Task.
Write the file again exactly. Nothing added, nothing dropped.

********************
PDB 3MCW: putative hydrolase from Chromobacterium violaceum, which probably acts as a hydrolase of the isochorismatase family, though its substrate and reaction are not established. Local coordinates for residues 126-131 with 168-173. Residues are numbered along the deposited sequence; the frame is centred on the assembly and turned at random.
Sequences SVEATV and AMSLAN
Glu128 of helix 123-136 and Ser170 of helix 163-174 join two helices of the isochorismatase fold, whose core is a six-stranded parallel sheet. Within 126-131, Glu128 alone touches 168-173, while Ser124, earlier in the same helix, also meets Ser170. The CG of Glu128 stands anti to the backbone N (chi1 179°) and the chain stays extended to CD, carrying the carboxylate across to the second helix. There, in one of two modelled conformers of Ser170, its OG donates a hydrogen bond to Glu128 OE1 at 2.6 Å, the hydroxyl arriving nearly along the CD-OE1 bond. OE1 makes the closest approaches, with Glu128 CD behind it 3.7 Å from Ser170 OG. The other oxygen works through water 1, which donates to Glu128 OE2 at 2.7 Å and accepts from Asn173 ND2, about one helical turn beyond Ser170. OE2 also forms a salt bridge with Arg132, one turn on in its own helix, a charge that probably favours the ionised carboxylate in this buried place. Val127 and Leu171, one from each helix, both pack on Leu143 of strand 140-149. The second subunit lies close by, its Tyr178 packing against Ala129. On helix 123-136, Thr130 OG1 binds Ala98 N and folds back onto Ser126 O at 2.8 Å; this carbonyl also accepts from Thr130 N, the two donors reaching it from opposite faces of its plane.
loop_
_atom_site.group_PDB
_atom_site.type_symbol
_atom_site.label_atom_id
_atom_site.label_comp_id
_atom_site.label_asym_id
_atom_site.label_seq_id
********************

PDB 3MCW: putative hydrolase from Chromobacterium violaceum, which probably acts as a hydrolase of the isochorismatase family, though its substrate and reaction are not established. Local coordinates for residues 126-131 with 168-173. Residues are numbered along the deposited sequence; the frame is centred on the assembly and turned at random.
Sequences SVEATV and AMSLAN
Glu128 of helix 123-136 and Ser170 of helix 163-174 join two helices of the isochorismatase fold, whose core is a six-stranded parallel sheet. Within 126-131, Glu128 alone touches 168-173, while Ser124, earlier in the same helix, also meets Ser170. The CG of Glu128 stands anti to the backbone N (chi1 179°) and the chain stays extended to CD, carrying the carboxylate across to the second helix. There, in one of two modelled conformers of Ser170, its OG donates a hydrogen bond to Glu128 OE1 at 2.6 Å, the hydroxyl arriving nearly along the CD-OE1 bond. OE1 makes the closest approaches, with Glu128 CD behind it 3.7 Å from Ser170 OG. The other oxygen works through water 1, which donates to Glu128 OE2 at 2.7 Å and accepts from Asn173 ND2, about one helical turn beyond Ser170. OE2 also forms a salt bridge with Arg132, one turn on in its own helix, a charge that probably favours the ionised carboxylate in this buried place. Val127 and Leu171, one from each helix, both pack on Leu143 of strand 140-149. The second subunit lies close by, its Tyr178 packing against Ala129. On helix 123-136, Thr130 OG1 binds Ala98 N and folds back onto Ser126 O at 2.8 Å; this carbonyl also accepts from Thr130 N, the two donors reaching it from opposite faces of its plane.
loop_
_atom_site.group_PDB
_atom_site.type_symbol
_atom_site.label_atom_id
_atom_site.label_comp_id
_atom_site.label_asym_id
_atom_site.label_seq_id